Search Radar


The early radars in post war Canada were World War II vintage and were generally the Air Ministry Experimental System (AMES)-11 truck convoy radars. These were extremely range-limited and were operated by the Auxiliary.

The Reserve Aircraft Warning & Control units began to form in 1949 and the last of these units were fully available by later 1951. The reason behind the Reserve units was "to provide a pool of trained personnel that would be able to augment, in an emergency, the operation of Regular Aircraft and Control Units (ACWUs) on a 24 hour basis.

The Auxiliary Units were equipped with the AMES-11C mobile radar and associated equipment, that was mounted in a variety of trucks. These trucks formed into convoys and were able to deploy anywhere as directed by either Squadron, Group, or Command Headquarters. These vehicles and their operators deployed far and wide to not only Regular AC&W Stations in their areas but to other locations in the field to exercise with both Auxiliary and Regular flying squadrons.

The arrival of the Pinetree Line in the early 1950s resulted in the replacement of the AMES-11. We know, for example, that there was an AMES-11 radar establishment in Chatham, NB in the early 1950s. This radar site was effectively replaced with the "Pinetree Line" radar station which was located at St. Margarets, NB.

Comments by Ivan Mark (Canadian Aviation Electronics)

Each radar site consisted of a convoy of vans and trucks: Radar van, IFF van (these two vans were joined together), workshop van, spares/supplies van and two diesel-generator trucks. Originally there must have been additional trucks for the transport of the radar and IFF antennas.

AMES 11 (C) stands for Air Ministry Experimental Station 11 (Canadian). This search or GCI (Ground Controlled Intercept) radar was adapted or copied from a British design and was manufactured during World War II by Research Enterprises Ltd. in Toronto. It operated at 600MHz with a PRFof 400 Hz. All its indoor equipment was finished in RCAF blue.

The IFF equipment was US Signal Corps type RC127-A, manufactured by the Belmont Radio Corporation, Chicago and was similar to the IFF interrogator used with the American SCR-584 “Skysweeper” ground radar. The IFF operated in the frequency range of 160 to 211 MHz. ( The airborne counterpart or Mk.III transponder was the SCR- 695 / BC-966.) The RCAF used 176 MHz. The equipment was finished in US Army olive green. This equipment may have operated well when it was new but by 1951 the sync and timing circuits needed a wholesale replacement of the old, leaky coupling capacitors. New Aerovox 0.01 MF capacitors were put in during the CAE overhauls.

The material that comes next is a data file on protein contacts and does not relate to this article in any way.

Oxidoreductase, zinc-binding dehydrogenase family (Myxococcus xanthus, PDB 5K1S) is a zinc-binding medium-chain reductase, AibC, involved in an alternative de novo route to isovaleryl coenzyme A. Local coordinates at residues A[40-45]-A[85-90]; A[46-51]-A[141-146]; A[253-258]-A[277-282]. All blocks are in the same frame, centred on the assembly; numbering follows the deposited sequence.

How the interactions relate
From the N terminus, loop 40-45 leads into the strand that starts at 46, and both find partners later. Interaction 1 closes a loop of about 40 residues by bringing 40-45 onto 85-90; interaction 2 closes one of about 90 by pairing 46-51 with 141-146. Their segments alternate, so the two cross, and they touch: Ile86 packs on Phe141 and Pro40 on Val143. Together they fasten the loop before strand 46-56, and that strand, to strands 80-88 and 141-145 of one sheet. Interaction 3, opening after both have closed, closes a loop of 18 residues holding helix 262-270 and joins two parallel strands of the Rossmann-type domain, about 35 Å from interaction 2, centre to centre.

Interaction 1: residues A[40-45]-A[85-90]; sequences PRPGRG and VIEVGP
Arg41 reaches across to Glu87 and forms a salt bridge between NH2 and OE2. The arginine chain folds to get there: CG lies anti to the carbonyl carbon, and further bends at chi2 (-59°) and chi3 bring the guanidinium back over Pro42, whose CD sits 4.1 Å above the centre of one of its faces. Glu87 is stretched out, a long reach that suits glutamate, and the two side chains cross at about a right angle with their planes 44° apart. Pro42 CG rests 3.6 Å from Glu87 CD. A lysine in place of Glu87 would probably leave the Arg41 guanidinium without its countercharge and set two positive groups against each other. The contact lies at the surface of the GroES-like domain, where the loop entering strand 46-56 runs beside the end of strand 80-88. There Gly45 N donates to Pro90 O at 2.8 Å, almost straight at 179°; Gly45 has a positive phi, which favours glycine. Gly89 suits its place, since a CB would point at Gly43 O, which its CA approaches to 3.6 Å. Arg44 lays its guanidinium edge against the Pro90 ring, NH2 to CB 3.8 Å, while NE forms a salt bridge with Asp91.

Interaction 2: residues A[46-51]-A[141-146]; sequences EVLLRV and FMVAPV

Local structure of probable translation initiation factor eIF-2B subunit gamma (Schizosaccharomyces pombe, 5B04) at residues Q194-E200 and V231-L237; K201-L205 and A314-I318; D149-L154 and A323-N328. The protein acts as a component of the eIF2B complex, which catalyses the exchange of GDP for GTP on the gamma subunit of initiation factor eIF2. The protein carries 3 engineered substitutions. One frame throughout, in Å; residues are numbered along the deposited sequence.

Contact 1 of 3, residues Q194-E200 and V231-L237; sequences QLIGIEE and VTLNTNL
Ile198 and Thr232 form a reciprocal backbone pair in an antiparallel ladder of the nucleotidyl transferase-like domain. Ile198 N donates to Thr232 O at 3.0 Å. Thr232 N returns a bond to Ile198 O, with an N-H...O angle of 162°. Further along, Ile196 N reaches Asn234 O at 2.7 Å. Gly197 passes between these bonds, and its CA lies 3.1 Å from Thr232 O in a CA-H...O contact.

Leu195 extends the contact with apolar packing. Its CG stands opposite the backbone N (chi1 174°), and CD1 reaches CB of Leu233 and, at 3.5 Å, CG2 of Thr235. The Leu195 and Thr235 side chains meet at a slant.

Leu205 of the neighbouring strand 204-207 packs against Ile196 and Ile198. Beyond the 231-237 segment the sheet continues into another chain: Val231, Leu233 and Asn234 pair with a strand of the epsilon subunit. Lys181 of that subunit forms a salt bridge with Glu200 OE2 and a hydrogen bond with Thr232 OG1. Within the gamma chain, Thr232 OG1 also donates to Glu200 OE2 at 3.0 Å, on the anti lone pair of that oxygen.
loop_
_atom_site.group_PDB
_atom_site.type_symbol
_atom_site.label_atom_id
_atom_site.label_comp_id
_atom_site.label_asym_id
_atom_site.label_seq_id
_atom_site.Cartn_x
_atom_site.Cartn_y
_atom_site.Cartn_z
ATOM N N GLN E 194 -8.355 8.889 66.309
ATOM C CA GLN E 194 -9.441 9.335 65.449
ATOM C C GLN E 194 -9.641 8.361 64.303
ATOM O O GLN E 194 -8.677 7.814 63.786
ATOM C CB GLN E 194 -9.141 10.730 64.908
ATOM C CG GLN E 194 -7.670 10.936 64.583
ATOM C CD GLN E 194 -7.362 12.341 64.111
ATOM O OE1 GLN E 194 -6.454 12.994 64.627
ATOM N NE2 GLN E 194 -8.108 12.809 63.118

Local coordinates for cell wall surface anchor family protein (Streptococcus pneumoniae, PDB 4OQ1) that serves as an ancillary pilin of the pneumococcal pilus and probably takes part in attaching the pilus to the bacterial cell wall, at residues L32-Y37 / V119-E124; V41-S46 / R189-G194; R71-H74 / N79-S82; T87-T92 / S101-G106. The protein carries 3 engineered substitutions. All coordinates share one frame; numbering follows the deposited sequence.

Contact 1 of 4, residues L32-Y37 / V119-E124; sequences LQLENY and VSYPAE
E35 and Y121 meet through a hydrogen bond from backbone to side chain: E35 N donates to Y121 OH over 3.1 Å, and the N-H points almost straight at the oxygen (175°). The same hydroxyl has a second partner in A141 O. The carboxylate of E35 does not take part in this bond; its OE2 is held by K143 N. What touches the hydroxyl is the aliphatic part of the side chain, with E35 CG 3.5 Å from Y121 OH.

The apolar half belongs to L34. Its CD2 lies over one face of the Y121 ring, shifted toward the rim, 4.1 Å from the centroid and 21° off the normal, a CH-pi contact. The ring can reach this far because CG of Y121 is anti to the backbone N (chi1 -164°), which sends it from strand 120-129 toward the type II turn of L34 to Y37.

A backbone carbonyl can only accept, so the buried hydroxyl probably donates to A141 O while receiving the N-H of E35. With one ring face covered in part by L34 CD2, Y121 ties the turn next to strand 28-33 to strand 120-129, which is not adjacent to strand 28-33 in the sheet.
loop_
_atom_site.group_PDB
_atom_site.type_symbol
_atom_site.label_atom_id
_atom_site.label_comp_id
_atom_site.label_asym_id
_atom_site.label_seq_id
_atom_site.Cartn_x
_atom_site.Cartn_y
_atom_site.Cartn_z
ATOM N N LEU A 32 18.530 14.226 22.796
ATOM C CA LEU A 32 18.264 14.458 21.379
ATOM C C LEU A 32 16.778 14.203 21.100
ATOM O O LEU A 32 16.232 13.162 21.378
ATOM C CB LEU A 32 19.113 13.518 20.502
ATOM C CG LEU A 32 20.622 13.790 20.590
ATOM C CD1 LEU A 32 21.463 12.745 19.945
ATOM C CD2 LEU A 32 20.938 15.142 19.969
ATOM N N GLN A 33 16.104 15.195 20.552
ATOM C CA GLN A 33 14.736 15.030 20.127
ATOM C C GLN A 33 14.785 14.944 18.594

A modification was carried out by CAE on both the radar and IFF. It involved changing crystals and recalibrating the equipment from statute to nautical miles.


2400 AC&W Squadron

Toronto, ON

2401 AC&W Squadron

Montreal, QC

2402 AC&W Squadron

Winnipeg, MB

2403 AC&W Squadron

Calgary, AB

2405 AC&W Squadron

Halifax, NS

2416 AC&W Squadron

Ottawa, ON

2420 AC&W Squadron

London, ON

2424 AC&W Squadron

Hamilton, ON

2442 AC&W Squadron

Vancouver, BC

2450 AC&W Squadron

Sherbrooke, QC

2451 AC&W Squadron

Ste. Anne de Bellevue, QC

2451 AC&W Squadron

Windsor, ON

2452 AC&W Squadron

Quebec City, QC

2454 AC&W Squadron

Three Rivers, QC

2455 AC&W Squadron

Victoria, BC

1 R&C Unit

Montreal, QC

2 R&C Unit

Toronto, ON

Click on the description text to view the photograph.
  1. AMES-11C antenna overlooking Bedford Basin in Halifax - June 1953.
    Courtesy Terry Pineau.

  2. Unidentified FCO sitting on the AMES-11 antenna in Ottawa - June 1952.
    These personnel eventually were transferred to Foymount when construction was completed.
    Courtesy Ed Matthews.

  3. AMES-11 radar antenna located at Ottawa - June 1952.
    Courtesy Ed Matthews.

  4. Larger image of the AMES-11 antenna in Ottawa - June 1952.
    Courtesy Ed Matthews.

  5. Canada's first radar system. Truck Convoy of AMES-11C vehicles at St Hubert - June 1951.
    Courtesy Terry Pineau.


Updated: November 1, 2004